Twitter ban boosts Chinese sites during aquatics worlds

Jul 20, 2011
World aquatics championships athletes faced with China's bans on Twitter and Facebook are opening accounts with local equivalents, boosting their profile in the country. British diving star Tom Daley (pictured) is leading the trend after he began posting updates and pictures on Tencent, one of the leaders in China's fast-growing microblogging sector.

World aquatics championships athletes faced with China's bans on Twitter and Facebook are opening accounts with local equivalents, boosting their profile in the country.

British diving star Tom Daley is leading the trend after he began posting updates and pictures on Tencent, one of the leaders in China's fast-growing microblogging sector.

Tencent staff member Norman Li said Daley, 17, attracted 10,000 followers in one day after he opened the account earlier this year. He now has around 343,000 followers -- more than triple the number he has on .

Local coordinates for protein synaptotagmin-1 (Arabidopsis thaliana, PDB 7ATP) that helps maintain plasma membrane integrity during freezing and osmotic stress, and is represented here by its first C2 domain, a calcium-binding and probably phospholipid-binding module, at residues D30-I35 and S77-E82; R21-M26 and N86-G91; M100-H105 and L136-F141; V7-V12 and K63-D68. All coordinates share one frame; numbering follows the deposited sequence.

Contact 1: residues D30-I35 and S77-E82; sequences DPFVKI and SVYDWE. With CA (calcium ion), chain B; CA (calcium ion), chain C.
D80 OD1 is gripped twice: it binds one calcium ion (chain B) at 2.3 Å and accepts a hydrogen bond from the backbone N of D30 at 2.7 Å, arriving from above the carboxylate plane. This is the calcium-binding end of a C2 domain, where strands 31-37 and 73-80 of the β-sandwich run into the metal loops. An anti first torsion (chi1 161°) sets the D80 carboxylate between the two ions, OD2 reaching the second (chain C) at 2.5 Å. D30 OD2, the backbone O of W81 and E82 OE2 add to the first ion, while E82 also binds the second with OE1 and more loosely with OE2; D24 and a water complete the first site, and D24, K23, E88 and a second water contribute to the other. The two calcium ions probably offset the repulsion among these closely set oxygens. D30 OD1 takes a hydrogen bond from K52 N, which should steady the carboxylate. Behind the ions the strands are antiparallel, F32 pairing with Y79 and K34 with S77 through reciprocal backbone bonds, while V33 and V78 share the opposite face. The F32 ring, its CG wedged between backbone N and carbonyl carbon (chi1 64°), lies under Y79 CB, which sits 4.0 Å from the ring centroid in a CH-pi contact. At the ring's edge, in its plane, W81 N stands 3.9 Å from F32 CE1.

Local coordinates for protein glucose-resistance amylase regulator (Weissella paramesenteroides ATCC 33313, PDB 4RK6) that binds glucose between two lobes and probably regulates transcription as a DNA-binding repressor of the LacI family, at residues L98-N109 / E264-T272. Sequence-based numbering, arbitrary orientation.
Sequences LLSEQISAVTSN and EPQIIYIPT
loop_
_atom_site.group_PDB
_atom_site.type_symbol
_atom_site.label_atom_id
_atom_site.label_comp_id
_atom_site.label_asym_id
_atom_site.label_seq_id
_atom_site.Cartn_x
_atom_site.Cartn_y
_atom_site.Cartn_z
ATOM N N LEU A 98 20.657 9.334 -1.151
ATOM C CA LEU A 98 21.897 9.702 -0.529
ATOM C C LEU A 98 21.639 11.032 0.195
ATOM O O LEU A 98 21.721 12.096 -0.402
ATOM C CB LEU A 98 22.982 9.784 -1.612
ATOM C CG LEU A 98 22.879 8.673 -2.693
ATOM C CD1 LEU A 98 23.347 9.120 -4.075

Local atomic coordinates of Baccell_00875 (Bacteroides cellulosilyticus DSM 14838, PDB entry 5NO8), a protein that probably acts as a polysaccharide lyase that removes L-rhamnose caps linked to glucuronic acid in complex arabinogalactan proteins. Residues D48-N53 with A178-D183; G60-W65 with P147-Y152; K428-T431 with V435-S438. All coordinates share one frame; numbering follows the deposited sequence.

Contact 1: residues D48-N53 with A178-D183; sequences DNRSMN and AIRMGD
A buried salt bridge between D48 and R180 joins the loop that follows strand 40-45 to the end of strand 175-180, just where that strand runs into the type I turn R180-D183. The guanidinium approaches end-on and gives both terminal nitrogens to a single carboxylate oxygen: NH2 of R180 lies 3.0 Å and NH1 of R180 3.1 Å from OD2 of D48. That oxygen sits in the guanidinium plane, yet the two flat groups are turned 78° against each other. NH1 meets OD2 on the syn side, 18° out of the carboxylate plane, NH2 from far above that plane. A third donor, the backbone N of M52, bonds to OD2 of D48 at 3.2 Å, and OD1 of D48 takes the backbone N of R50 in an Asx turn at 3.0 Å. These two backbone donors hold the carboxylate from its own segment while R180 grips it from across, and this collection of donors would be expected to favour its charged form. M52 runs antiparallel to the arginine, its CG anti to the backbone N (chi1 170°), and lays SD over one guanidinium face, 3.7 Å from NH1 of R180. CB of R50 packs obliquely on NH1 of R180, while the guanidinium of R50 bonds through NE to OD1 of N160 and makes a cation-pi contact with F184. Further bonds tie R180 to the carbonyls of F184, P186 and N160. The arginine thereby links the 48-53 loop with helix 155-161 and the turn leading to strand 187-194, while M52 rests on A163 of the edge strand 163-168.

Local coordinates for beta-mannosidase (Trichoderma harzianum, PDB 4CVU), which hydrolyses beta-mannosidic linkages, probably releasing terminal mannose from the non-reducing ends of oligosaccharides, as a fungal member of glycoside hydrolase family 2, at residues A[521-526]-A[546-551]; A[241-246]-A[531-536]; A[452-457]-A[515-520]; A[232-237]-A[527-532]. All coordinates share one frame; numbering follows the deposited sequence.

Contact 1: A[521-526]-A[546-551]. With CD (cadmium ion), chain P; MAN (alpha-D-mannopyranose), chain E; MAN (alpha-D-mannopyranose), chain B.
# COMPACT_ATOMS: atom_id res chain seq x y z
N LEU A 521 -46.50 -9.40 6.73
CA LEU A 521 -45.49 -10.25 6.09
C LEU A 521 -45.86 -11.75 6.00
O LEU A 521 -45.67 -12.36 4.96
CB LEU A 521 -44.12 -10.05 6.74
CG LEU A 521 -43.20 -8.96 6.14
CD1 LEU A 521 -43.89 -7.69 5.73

"He's obviously very smart -- he found out how to use it and introduced the weibo (microblog) to Jack Laugher," Li said, referring to Daley's diving team-mate and close friend.

America's David Boudia and Mexican diver Yahel Castillo are also on Tencent, which is now chasing Australian Olympic champion Matthew Mitcham, Japanese swimmer Kosuke Kitajima and Germany's Paul Biedermann.

"If they want to promote themselves here in China, obviously it's the best way," said Li.

Chinese microblogs provide a possible solution to athletes who have adopted Twitter as an invaluable public relations tool. China has blocked Twitter along with since blaming it for fanning ethnic unrest in 2009.

"Flying to shanghai today, not too sure how much is going to be blocked on the Internet. But will try to get a tweet in, somehow!" Australian swimmer Eamon Sullivan tweeted on Monday.

Other keen tweeters include Australia's Stephanie Rice, Americans Ryan Lochte and Natalie Coughlin and 14-time Olympic champion Michael Phelps, who posted enthusiastically during Sunday's women's World Cup football final.

China now has nearly half-a-billion Internet users, with actress Yao Chen -- an unknown in the West -- attracting five million , outstripping even US chatshow queen .

Explore further: Facebook abuses 'quasi-monopoly' on user data, EU lawmaker says

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